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New planters built for speed and precision

EC_Rick Haun

Corn Belt producers accustomed to getting an early- to mid-April jump start on planting were throttled by this season’s cool, wet spring. Farmers were revved up and smoking their tires at the starting line. But once the green light flashed, the pace of planting was unrivaled.

In fact, USDA figures show that less than 15% of the Iowa corn crop was planted by the second week in May. Two weeks later that number had soared to more than 90%. Producers planted a record number of acres, shattering the pane in this year’s planting window!

Of course, wider-working machines of 24, 36, and 48 rows had much to do with that record. But there’s another factor at play. Speed. And thanks to planter advancements such as electric drives, active row-unit down-pressure and GPS row-guidance, planter speeds of up to 10-mph (and higher) are becoming the norm.

John Deere was one of the first to offer a high-speed machine with the introduction of ExactEmerge. But other farm equipment makers have quickly caught up.

Just ask Missouri grower Richard Gunnels. He was among the first to get his hands on a new Kinze Model 3665 True Speed planter — introduced earlier this year by the Williamsburg, Iowa, manufacturer.

3556 Kinze planter

Richard Gunnels put the new high-speed 3556 Kinze planter to the test on his corn and bean ground near Elmer, Missouri.

Kinze’s 16/30 split-row pivot-fold machine has Blue Drive electric drive, True Depth hydraulic down force, Blue Vantage display and more.

Gunnels has long planted at a leisurely 4.5 to 5.5 mph pace with his Kinze Classic split-row machines.

“I’ll tell you I was really skeptical about planting at higher speeds … but we found with the Kinze hydraulic down-pressure we could maintain our desired 2-inch corn planting depth at speeds of 8 to 9.2 mph,” Gunnels said. “And I think I could have gone even a little faster had I wanted to.”

Thanks to the speed boost, Gunnels planted from 300 to nearly 400 acres in a day — about 50 to 75% more acres than with his Classic split-row machine.

With electric row-unit drive, the new planter opened the door to variable-rate planting.

“We had prescriptions created for each field … and when we pulled into the field, we hit the prescription for that field and started planting. It was that easy,” Gunnels said.

He expects the big payoff will come from his corn acres. With prescriptions, he was able to vary population rate to match soil zones — for example 36,000 seeds per/acre in zones with greater potential and 32,000 in those lower-potential zones.

The new 3556 and its True Depth hydraulic downforce makes it easy to dial in the desired seed depth and achieve that depth consistently across the width of the planter, regardless of terrain or residue levels.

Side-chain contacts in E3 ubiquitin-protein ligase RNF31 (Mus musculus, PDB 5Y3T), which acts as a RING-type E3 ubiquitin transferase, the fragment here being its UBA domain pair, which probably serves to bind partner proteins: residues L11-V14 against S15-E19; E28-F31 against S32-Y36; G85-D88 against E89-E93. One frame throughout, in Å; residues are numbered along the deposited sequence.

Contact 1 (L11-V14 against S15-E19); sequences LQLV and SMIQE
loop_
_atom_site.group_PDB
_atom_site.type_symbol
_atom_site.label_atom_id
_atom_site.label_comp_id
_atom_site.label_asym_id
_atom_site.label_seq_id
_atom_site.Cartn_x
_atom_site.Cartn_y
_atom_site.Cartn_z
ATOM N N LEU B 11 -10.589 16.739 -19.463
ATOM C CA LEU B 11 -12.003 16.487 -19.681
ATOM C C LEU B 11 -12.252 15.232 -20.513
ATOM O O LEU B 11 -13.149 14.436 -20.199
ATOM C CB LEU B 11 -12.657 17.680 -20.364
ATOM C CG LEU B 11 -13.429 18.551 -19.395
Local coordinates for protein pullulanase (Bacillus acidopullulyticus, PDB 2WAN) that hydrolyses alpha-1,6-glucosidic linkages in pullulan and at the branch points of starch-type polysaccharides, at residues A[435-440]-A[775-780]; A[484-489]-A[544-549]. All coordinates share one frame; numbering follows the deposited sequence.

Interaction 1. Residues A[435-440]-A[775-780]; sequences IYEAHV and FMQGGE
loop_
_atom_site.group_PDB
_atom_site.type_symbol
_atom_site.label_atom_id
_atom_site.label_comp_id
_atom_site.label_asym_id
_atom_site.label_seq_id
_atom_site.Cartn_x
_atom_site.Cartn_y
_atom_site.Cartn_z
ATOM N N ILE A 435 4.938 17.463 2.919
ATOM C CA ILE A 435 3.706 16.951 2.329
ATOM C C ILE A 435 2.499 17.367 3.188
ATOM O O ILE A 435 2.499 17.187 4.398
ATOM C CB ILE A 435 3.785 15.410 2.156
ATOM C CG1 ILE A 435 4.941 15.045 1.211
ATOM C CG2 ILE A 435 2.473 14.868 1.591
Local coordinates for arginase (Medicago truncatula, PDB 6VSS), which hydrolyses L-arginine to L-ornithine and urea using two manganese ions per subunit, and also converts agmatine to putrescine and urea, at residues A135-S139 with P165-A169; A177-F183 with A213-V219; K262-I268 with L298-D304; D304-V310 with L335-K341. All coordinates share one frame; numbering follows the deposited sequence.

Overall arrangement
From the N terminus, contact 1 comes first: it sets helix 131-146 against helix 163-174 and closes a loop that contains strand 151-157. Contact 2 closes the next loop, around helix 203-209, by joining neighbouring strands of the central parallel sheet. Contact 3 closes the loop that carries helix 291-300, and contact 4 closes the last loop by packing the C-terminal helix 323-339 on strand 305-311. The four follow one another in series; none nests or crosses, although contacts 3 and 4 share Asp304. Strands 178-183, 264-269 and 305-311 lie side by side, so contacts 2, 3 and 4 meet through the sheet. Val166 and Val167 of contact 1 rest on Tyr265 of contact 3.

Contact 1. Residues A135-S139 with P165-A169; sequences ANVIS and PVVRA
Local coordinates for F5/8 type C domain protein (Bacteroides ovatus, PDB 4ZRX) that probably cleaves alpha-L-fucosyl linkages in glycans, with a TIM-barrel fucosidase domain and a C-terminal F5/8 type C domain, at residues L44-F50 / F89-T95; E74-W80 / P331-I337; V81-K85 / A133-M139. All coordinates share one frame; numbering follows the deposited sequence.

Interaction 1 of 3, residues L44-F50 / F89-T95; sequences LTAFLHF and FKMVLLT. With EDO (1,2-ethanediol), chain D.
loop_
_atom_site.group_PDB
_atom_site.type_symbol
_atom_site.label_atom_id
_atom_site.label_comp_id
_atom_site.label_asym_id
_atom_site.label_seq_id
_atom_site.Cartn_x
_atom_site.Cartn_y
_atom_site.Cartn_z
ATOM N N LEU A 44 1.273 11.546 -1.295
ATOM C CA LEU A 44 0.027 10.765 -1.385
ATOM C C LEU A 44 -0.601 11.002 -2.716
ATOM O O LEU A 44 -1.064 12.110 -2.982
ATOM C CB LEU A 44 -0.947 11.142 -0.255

“The row units are engaged in the ground — and stay straight, level and smooth,” said Gunnels.

I talked with Gunnels in mid-June a couple weeks after he finished planting his 3,500 acres of corn and beans. He praised the quality and consistency of his stands.

And as far as beans go, Gunnels liked how the electric drive also let him adjust seeding rates to soil zones. He was able to plant at thinner populations, which ought to result in more vigorous bean stands of lower height, more pods.

With one season under his belt with the high-speed Kinze planter, Gunnels has some advice for growers: “Don’t be afraid of the new technology. The simplicity … makes it easy to move up.”

Mark Movall, a corn and bean producer near Schaller, Iowa, is another enthusiastic proponent of this new generation of advanced planters and has high regard for his high-speed Early Riser model.

Equipped with Precision Planting’s vSet meters, vDrive electric drive, Delta Force individual hydraulic row-unit down pressure and SpeedTubes, the 24-row, front-folding 2150 planter knocked out all Movall’s corn acres this season at speeds of 8- to 9-mph.

With the faster planting speeds, Movall went from planting around 300 acres a day in prior years to between 450 and 500 acres a day this season. And that has meant more timely planting, more uniform emergence, and a bit more sleep.


Case IH boosts its planter lineup with a new 2150S split row, front-folding planter. 

I caught up with Mark in late June one morning while he was spraying one of his bean fields.

“Stands planted with the 2150 were excellent. Love the spacing and even emergence,” Movall said. “The population, singulation and spacing were exactly what we were seeing on the Precision Planting 2020 monitor while we were planting.”

Movall also noted that the more-consistent depth control allowed improved germination and enabled plants to emerge within a 12- to 24-hour period — a key reason for the good stands.

“We were also seeing singulation of between 99.5 to 100%,” Movall said. “There were virtually no skips and no doubles.”

“Case-IH promotes picket-fence stands. And that’s what we saw this year with the 2150. The planter is exactly what they advertise.”

Rick Haun has more than 35 years’ experience writing about ag and industrial equipment, much of that time with John Deere. He resides in Shawnee, Kansas.

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